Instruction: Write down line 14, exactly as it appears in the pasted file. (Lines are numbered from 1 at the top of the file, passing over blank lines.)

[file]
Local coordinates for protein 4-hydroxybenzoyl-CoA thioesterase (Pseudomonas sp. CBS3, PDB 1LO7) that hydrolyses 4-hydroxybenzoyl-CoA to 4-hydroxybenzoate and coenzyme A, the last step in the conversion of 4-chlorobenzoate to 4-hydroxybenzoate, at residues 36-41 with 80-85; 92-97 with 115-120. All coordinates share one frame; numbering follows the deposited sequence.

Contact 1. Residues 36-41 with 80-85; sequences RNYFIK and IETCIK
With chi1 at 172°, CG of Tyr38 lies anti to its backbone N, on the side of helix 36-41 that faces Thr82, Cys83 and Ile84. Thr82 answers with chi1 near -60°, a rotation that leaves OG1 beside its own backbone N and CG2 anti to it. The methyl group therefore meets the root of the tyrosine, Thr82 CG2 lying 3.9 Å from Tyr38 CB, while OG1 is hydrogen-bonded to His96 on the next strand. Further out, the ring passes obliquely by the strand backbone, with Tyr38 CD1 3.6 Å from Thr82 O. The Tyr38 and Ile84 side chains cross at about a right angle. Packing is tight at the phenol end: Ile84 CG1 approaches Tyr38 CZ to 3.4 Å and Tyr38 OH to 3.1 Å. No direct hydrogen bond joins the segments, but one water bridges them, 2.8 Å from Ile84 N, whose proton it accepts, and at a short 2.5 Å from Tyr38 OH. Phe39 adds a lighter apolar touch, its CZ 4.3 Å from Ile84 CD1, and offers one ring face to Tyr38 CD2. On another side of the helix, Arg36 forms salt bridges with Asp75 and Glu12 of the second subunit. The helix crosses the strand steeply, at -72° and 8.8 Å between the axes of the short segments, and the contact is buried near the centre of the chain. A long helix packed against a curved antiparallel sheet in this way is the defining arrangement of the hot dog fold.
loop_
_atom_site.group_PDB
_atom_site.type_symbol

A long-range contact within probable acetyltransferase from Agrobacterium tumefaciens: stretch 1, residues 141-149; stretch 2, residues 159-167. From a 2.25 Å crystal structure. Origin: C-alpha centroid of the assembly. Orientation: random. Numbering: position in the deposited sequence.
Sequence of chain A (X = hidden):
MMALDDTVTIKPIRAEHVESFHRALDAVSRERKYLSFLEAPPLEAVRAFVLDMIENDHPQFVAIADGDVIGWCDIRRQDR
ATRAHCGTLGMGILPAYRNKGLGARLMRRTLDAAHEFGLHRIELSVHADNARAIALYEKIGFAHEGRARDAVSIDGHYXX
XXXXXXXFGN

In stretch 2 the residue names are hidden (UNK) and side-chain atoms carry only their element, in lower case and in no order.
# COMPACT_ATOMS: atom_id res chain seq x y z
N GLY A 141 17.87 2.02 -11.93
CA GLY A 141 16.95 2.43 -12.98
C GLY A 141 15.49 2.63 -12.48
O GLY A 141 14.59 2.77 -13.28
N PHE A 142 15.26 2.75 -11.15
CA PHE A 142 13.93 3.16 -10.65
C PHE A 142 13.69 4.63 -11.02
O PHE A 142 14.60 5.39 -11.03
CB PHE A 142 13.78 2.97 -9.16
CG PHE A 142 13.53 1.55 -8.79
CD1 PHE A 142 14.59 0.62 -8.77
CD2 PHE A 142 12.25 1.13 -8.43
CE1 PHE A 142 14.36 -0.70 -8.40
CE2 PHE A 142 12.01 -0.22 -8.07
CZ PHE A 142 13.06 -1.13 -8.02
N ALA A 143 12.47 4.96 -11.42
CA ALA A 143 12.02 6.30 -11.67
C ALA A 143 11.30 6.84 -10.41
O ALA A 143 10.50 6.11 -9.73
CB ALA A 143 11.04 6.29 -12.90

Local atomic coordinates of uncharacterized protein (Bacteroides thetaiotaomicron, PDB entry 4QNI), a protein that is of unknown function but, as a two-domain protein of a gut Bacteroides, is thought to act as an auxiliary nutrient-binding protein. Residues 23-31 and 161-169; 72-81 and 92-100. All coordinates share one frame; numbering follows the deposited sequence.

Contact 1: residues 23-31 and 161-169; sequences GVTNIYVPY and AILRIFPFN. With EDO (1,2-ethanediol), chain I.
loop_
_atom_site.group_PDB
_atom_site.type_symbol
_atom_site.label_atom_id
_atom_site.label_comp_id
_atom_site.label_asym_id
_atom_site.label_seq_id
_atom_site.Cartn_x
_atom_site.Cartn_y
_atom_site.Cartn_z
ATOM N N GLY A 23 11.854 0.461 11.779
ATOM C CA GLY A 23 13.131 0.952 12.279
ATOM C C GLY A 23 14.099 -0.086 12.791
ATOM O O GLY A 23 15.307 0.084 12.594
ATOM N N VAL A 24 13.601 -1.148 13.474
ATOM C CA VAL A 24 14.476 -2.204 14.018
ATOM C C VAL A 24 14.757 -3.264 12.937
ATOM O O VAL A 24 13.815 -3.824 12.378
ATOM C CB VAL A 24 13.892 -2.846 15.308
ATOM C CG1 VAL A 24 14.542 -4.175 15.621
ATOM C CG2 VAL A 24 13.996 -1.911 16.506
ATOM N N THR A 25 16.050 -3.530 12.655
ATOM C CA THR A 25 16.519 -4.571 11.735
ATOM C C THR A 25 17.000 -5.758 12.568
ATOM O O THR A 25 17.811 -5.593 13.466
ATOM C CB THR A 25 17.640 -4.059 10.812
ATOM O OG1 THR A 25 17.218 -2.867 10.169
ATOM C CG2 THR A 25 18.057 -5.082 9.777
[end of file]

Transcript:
N GLY A 141 17.87 2.02 -11.93